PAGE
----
Wednesday, 3 June 2015

Ten things I hate about youth

You know you are getting old when you start tutting about the behaviour of the 'youth of today', that and thinking policemen and teachers look younger every day, oh and and believing that young people never had it so good.

This is how I know that I am categorically getting old, as I recently found myself listing all the things I hated about young people. Perhaps it is because I am afraid that my sons are on the brink of turning into young people, as opposed to children, who at least have cuteness on their side and I am deeply afraid they will start aping some of these dispicable characteristics.

As a guide of just what I am looking out for here is my definitive list of the 10 things I hate about youth:

1. Tattoos 
When I was growing up these were the preserve of criminals, sailors and the worse kind of chavs. An indigo smudged LOVE and HATE emblazoned across the knuckles was a sign to steer clear, ditto the blue bird flying up the neck of an ex-con or a dodgy anchor hooked across a paunchy shoulder. Now the young can't wait to get inked, and all over. I could deal with a discreet star or heart in an unobtrusive place, but a whole multicoloured universe splattered across the backside is beyond the pale. I am simply hoping and praying that by the time my boys are old enough to get inside a tattoo parlour this fad has gone out of fashion.

2. Piercings
See above. Earrings yes, a bolt through your nethers, no. Self mutilation is never a good look, but while a 20-year-old may be able to just about carry it off, what happens when they are 40-odd and that hole just won't seal over?

3. Beards (to include ridiculous facial hair of any kind)
I will admit that as a child raised wasting her Saturday afternoons watching old movies from the 40s, I once had a bit of a thing for pencil moustaches - blame Rhett Butler. But essentially I hold a deep and intractable belief that a man looks best clean shaven. I cannot bear the fact that while women have grown noticeably more bald all over, and I mean all over to a Brazilian degree, men appear to have sprouted that excess pubic hair all over their faces. Huge, bushy, lumberjack beards are de-rigeur amongst the hipster crowd and I just hate to think what kind of ecosystems are emerging within the deep pile on the chins of trendy young men.

4. Queueing
Now this one really does mark me out as a fogey. When I go out to eat I want to book a table and know that I will be able to sit down at it at the allotted time. I do not want to be told that I will have to wait two hours in a dismal queue before being granted the dubious pleasure of scoffing down a mediocre 'gourmet' burger from a novelty plate, while perched on a rickety second hand chair at a scuffed communal table. All this done while watching the crumbs from my hipster neighbour's meal work their way deep within the dense foliage of his facial fur. This is definitely dining young person style.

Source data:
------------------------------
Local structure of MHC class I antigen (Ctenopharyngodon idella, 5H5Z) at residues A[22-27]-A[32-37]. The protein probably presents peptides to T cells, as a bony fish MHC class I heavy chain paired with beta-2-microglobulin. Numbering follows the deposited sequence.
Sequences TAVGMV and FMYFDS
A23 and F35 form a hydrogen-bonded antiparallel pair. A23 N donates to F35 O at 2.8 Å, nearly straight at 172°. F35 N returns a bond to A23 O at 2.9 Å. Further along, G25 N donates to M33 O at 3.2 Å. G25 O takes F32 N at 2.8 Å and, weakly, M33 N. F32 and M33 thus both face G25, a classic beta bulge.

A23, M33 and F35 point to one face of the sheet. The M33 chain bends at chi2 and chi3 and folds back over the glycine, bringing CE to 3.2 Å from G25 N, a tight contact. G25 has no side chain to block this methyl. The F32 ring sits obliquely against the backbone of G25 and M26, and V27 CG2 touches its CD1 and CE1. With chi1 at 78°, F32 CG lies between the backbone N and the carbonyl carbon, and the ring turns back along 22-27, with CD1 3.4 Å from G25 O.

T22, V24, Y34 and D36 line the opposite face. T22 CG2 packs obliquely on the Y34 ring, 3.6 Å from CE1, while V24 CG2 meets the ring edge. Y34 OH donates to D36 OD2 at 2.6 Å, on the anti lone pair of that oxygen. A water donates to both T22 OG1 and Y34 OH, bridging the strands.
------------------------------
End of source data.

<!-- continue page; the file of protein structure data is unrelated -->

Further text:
5. Socialising (or not)
I am not a total Luddite, though I am sure that by even writing a blog, I would be marked out as one by anyone under the age of 25. But I detest with a passion that youth culture seems to exist entirely through the lens of social media. That is not actually seeing or talking to friends, but contacting them via some sharing site that I won't even attempt to guess at as the platforms change far too fast for my ancient brain to keep up. I guess it is just a mirror of my own teen telephone addiction, but it is just so deeply anti social to be endlessly staring into the abyss of the internet rather than interacting with anyone. I am sure it is what lies at the heart of the growth of teen anxiety and suicide. I know I couldn't have got through my teens without seeing my friends, and I don't think that swapping pictures of our privates would have had quite the same frisson as an illicit fumble.

6. Sexism
I am a child of the 80s and I thought that sexism would soon become a thing of the past. Now I laugh at my own naivety. With boys introduction to girls and sex no longer being made through a quick flick through a dirty magazine, but through an internet that gives them a hotline into the most deviant and perverse expressions of human sexuality, the idea of sexual violence seems to be as everyday as French kissing. Men troll women they don't like, not with blunt insults like 'Fat cow' or 'Stupid bitch', but with threats of rape, mutilation and murder. It's a scary world out there when you have prepubescent boys who you rather hope won't grow up into misogynistic fools.

8. Confidence
OK I admit it, I am bitter. When I was  young the last thing I had was confidence. My peers and I were a shuffling herd of insecurities, embarrassment and self doubt. Now young people seem to be like mini adults, shining with inner confidence. Perhaps it is essential now that you need to be a ridiculous overachiever in order to have any hope of owning a home of your own before retirement age, but it's terrifying. When I was 16 my main achievement was having found a concealer that hid my zits effectively, now teenagers seem to have built a CV to rival my own before they even leave school.

9. Over confidence
The flip side of my previous point is that the most unprepossessing specimens appear to believe that the world owes them a living. I still remember my first job, which consisted mainly of making tea and photocopying, for which I was eternally grateful. It gave me a step up on the ladder, without taxing my very insignificant skill set. I could watch, learn and hopefully make a good impression with my expert wielding of milk and two sugars. I expected to be the bottom of the pile, to get the shit jobs that no one else wanted and to work my way painfully up the ladder. Today's breed of young adults appear to be under the impression that thanks to their zillions of qualifications, often gained in Mickey Mouse subjects and overpriced colleges mean they deserve to shoot right to the top without even a nod at making the tea.